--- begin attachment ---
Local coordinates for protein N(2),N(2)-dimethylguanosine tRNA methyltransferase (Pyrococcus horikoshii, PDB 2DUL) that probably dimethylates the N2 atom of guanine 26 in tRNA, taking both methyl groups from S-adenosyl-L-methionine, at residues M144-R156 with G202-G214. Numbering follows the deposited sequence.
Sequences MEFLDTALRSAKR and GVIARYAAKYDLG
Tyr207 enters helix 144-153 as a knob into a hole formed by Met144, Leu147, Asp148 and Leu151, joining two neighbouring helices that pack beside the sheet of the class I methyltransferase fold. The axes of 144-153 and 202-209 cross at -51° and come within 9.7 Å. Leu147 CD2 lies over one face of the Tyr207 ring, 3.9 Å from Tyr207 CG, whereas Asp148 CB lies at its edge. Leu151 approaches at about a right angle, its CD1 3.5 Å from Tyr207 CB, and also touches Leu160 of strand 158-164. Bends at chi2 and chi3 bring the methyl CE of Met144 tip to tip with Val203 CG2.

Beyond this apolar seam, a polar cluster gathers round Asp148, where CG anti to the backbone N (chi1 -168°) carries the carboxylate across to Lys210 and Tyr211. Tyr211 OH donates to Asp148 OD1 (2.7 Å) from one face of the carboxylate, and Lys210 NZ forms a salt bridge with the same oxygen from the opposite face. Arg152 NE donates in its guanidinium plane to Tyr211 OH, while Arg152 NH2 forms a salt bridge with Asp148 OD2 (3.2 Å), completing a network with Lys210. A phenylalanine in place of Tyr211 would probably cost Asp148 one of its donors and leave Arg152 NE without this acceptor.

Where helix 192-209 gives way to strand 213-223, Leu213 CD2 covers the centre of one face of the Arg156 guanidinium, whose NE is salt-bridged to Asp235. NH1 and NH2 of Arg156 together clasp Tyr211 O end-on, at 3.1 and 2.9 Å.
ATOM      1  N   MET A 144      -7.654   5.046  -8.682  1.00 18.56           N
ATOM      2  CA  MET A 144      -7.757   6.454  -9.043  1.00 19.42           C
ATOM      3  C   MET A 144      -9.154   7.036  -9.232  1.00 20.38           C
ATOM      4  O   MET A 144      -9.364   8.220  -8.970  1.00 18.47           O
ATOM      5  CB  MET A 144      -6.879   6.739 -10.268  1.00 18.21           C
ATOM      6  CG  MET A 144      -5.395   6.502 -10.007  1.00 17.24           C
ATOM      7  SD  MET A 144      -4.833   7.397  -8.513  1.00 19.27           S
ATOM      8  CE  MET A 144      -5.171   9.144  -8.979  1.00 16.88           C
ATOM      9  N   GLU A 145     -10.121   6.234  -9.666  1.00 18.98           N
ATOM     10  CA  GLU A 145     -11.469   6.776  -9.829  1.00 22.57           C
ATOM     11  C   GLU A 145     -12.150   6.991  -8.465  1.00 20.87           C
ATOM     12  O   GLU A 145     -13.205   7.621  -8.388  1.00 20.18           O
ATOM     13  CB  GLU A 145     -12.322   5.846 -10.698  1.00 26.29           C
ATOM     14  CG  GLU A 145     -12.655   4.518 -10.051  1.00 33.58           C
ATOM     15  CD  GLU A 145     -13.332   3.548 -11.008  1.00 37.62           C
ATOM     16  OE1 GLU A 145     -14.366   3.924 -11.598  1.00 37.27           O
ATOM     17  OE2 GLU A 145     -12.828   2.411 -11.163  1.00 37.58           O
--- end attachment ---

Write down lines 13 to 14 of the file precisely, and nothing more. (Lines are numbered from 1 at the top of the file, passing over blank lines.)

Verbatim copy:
ATOM      8  CE  MET A 144      -5.171   9.144  -8.979  1.00 16.88           C
ATOM      9  N   GLU A 145     -10.121   6.234  -9.666  1.00 18.98           N